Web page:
Does Specificity Make A Song Great?

I was listening to ol’ Malcolm Gladwell’s Revisionist History this morning, specifically this episode:

Now, I’m not going to let me opinion taint this post, but the crux of what Malcolm is arguing is that truly great sad songs are made great because of their specificity.

Specifically, he argues that this is what makes country music so great, and far better than vague, abstract stuff like The Rolling Stones’s Wild Horses which people can’t be moved by because the lyrics are all abstract.

Some examples of songs which deal with specificity where it works very well off the top of my head are Shellac’s Prayer To God or that latest Mount Eerie album.


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Considering i only really listen to Mark Kozelek these days, I’d say yes.

Nope, a song can be TOO personal and make me feel uncomfortable or disconnected. Sometimes ambiguity helps a song resonate with you because in most cases you don’t have this emotional attachment to the musician performing the music.



I actually thought this episode was a great example of how good at Malcolm Gladwell is at presenting things as fact which are entirely opinionated. Don’t get me wrong, I enjoy his podcast, but his views on music are particularly infuriatingly patronising, a bit like when Richard Dawkins has a rant at the start of Unweaving the Rainbow about creators not basing everything they write on reality.


Surely there’s room for both, and neither is inherently inferior to the other. Sometimes you want reality and sometimes you want escapism or more abstract. Is Blonde on Blonde automatically lesser than Freewheelin’ because it’s largely surrealist gibberish?

It’s like saying no work of fiction can ever be as great as a documentary.

You’d also struggle to argue much instrumental music was great by Malcolm’s logic.


Eh? Wild Horses is better than literally every country song ever written. Except Convoy.

Maybe it’s different if you think the words are more important than the sound.


I can’t listen right now, but how does he define specificity? Is it Mark Kozelek level or is it just not Mars Volta level?

I can think of really amazing sad songs that fall all across the specific-abstract spectrum. Sigur Ros might even be enough to disprove it as a blanket statement though, Staralflur and Stormur in particular. The former’s last string swell is kind of one of the most overwhelmingly depressing things ever written.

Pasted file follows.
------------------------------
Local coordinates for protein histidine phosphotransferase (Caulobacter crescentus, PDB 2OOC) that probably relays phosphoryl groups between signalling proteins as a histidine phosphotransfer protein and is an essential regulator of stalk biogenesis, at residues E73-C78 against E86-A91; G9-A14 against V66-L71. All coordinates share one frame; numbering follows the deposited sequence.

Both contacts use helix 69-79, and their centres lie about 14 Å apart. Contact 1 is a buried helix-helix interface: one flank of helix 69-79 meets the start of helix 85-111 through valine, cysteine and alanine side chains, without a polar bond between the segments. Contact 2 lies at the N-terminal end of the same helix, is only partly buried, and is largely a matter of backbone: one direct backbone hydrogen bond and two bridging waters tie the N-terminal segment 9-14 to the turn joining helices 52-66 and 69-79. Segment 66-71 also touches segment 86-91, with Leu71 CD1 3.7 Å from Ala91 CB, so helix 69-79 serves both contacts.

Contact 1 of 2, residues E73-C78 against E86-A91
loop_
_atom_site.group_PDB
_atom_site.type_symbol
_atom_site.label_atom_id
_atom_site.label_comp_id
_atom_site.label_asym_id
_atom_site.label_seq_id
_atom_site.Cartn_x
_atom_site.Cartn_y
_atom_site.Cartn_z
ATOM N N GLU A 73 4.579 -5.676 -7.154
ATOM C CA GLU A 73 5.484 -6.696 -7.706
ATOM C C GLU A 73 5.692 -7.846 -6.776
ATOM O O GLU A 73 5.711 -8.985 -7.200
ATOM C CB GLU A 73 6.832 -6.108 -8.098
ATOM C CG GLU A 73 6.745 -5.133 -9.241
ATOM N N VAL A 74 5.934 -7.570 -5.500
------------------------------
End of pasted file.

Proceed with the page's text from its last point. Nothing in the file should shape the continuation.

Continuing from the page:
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Whether it’s about knocking on wood makes it great.

I didn’t ever feel he was dismissing other music personally.

His point was that Country Music has a specific appeal and to whom it appeals it resonates very strongly.

In terms of Country Music he’s saying it’s about sadness and it’s far more biting than other stuff. I mean that’s fine. It’s a bit like comparing the emotion a big blockbuster gives you to something like, um, Nil By Mouth?

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Dunno about specific being best. But more often than not the worst songs have hollow lyrics full of vague platitudes

Not gonna lie, I really enjoyed him putting the boot in on the Rolling Stones

I enjoyed the podcast when I listened a few weeks back, was well put together and had an engaging narrative but I dunno…country music isn’t something I’ve ever got into properly and though I don’t hate it i just can’t resonate with it. I actually don’t think it’s to do with the lyrics, maybe the music and arrangement choices and cadence the vocal melodies have. Plenty of “rock” songs have moved me in quite significant ways, in true DiS bedwetter fashion at least 3 Radiohead songs have brought me close to tears and their lyrics are quite vague. I’ve cried watching Kate Bush as well. Didn’t cry at the end of Gladwell’s podcast though

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I listened to the podcast last night and thought it was pretty enjoyable. I didn’t really agree with his conclusions, but the journey was interesting.

The thing Gladwell overlooks though is that country music writes mainly about sadness because that’s the convention. When it’s churned out out of expectation like that and by writers writing hundreds of such songs, are sad lyrics with homely references to familiar places that the narrow intended audience will be able to latch onto anything more than a gimmick to hook in that audience?